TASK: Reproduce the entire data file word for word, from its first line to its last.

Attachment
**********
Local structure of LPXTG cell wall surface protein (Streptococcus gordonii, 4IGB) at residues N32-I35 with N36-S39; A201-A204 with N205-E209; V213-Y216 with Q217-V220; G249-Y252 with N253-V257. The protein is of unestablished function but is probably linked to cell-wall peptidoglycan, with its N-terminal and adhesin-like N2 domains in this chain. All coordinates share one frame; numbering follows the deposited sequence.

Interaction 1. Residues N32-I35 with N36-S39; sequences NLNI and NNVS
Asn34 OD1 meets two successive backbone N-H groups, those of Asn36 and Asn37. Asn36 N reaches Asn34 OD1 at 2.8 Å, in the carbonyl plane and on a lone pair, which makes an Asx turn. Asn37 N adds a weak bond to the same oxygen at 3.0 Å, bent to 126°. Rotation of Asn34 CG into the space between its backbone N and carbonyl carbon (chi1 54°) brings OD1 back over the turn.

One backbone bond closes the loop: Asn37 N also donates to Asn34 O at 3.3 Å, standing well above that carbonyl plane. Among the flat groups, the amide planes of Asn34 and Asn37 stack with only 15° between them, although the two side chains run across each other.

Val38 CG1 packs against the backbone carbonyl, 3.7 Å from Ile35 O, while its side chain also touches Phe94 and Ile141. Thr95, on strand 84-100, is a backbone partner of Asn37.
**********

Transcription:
Local structure of LPXTG cell wall surface protein (Streptococcus gordonii, 4IGB) at residues N32-I35 with N36-S39; A201-A204 with N205-E209; V213-Y216 with Q217-V220; G249-Y252 with N253-V257. The protein is of unestablished function but is probably linked to cell-wall peptidoglycan, with its N-terminal and adhesin-like N2 domains in this chain. All coordinates share one frame; numbering follows the deposited sequence.

Interaction 1. Residues N32-I35 with N36-S39; sequences NLNI and NNVS
Asn34 OD1 meets two successive backbone N-H groups, those of Asn36 and Asn37. Asn36 N reaches Asn34 OD1 at 2.8 Å, in the carbonyl plane and on a lone pair, which makes an Asx turn. Asn37 N adds a weak bond to the same oxygen at 3.0 Å, bent to 126°. Rotation of Asn34 CG into the space between its backbone N and carbonyl carbon (chi1 54°) brings OD1 back over the turn.

One backbone bond closes the loop: Asn37 N also donates to Asn34 O at 3.3 Å, standing well above that carbonyl plane. Among the flat groups, the amide planes of Asn34 and Asn37 stack with only 15° between them, although the two side chains run across each other.

Val38 CG1 packs against the backbone carbonyl, 3.7 Å from Ile35 O, while its side chain also touches Phe94 and Ile141. Thr95, on strand 84-100, is a backbone partner of Asn37.